Second, the administration should expect more pressure to enforce Russia sanctions, and perhaps add more. Along the same lines, the House will take a closer look at past and present Russian meddling in U.S. elections. These investigations could be constructive, and closer House-Senate cooperation would go a long way toward presenting a united political front in the face of Moscow’s continuing efforts to undermine American democracy.
Third, Democrats in the House may seek to condition weapons sales to Saudi Arabia on progress in ending the Yemen war, and to highlight human-rights abuses in places such as Burma (also known as Myanmar).
Fourth, the Democratic House may insist on lower defense spending. Trump has already announced that he’ll request a Pentagon budget for the next fiscal year that is some $16 billion lower than the current level. A Republican Congress would likely have pushed the number back up, but Democrats may reduce it further. Representative Adam Smith, who will chair the House Armed Services Committee, has publicly said that defense spending is too high. If the Democratic House and the Republican Senate are unable to work out a new budget deal that covers fiscal years 2020 and 2021, the “sequestration” spending caps will kick back into effect.
Carol Anderson: Brian Kemp’s lead in Georgia needs an asterisk.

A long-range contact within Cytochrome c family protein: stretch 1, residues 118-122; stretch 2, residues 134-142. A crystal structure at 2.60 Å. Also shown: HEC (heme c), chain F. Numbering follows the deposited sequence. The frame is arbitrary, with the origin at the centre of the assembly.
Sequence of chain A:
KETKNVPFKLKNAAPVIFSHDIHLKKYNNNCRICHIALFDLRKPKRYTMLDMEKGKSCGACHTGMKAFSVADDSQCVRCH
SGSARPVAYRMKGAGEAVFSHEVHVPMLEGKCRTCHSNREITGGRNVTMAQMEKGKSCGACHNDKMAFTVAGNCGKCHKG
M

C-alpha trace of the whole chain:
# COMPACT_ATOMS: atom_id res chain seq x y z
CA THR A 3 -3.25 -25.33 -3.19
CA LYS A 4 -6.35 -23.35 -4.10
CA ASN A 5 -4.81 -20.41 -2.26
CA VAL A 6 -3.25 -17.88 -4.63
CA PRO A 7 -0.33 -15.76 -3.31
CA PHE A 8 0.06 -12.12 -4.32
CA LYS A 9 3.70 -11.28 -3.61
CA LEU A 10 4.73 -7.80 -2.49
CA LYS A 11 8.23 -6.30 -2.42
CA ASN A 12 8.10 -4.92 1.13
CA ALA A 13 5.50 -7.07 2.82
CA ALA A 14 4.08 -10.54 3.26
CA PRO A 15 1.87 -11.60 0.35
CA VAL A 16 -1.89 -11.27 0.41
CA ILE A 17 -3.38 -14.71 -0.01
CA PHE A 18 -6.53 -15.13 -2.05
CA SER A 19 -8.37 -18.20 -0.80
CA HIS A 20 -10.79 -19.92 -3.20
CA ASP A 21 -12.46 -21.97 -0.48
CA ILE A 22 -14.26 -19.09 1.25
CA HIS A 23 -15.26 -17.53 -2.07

One area that will likely not change is the U.S.-China relationship. The president encounters pushback on nearly every other foreign-policy issue—his approaches to North Korea, Iran, trade, NATO, North America, and more have each generated angst and counterreactions. Both Democrats and Republicans, however, have largely welcomed Trump’s more confrontational approach to Beijing, and the business community has offered quiet support.
While many lawmakers disagree with the president’s objectives—focusing on the trade deficit, for instance, instead of unfair investment rules, the manipulation of state-owned enterprises, forced technology transfer, and the theft of intellectual property—they generally concur on the need for a reckoning. Beyond economic matters, Democrats, Capitol Hill Republicans, and the administration are all concerned about Beijing’s conduct in the South and East China Seas, its deteriorating human-rights practices (including reeducation camps in Xinjiang), and its military modernization. Trump therefore has a relatively free hand to remain tough on Beijing. Indeed, worries that he will cut a symbolic trade deal and relax the pressure currently exceed anxiety about the dangers of a U.S.-China confrontation.
Taking a bird’s-eye view, the Democrats’ House victory may also affect how America is perceived in the world. Our traditional, democratic allies, who followed campaign developments closely, may be relieved that the American electorate has delivered a check on a leader that they view as impulsive and unpredictable.